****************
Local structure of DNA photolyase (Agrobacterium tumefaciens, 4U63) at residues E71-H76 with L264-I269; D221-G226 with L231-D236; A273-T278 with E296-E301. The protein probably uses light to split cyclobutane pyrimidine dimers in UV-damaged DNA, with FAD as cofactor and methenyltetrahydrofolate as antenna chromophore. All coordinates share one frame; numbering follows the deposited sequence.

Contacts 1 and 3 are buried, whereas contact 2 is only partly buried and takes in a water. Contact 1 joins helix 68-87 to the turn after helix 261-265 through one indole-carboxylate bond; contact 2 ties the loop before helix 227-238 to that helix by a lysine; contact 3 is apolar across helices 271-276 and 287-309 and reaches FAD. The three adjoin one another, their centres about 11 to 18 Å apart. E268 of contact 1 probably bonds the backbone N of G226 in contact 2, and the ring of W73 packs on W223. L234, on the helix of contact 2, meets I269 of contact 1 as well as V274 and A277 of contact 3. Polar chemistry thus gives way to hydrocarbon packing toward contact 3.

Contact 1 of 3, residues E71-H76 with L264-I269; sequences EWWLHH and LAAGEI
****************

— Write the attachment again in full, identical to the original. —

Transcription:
Local structure of DNA photolyase (Agrobacterium tumefaciens, 4U63) at residues E71-H76 with L264-I269; D221-G226 with L231-D236; A273-T278 with E296-E301. The protein probably uses light to split cyclobutane pyrimidine dimers in UV-damaged DNA, with FAD as cofactor and methenyltetrahydrofolate as antenna chromophore. All coordinates share one frame; numbering follows the deposited sequence.

Contacts 1 and 3 are buried, whereas contact 2 is only partly buried and takes in a water. Contact 1 joins helix 68-87 to the turn after helix 261-265 through one indole-carboxylate bond; contact 2 ties the loop before helix 227-238 to that helix by a lysine; contact 3 is apolar across helices 271-276 and 287-309 and reaches FAD. The three adjoin one another, their centres about 11 to 18 Å apart. E268 of contact 1 probably bonds the backbone N of G226 in contact 2, and the ring of W73 packs on W223. L234, on the helix of contact 2, meets I269 of contact 1 as well as V274 and A277 of contact 3. Polar chemistry thus gives way to hydrocarbon packing toward contact 3.

Contact 1 of 3, residues E71-H76 with L264-I269; sequences EWWLHH and LAAGEI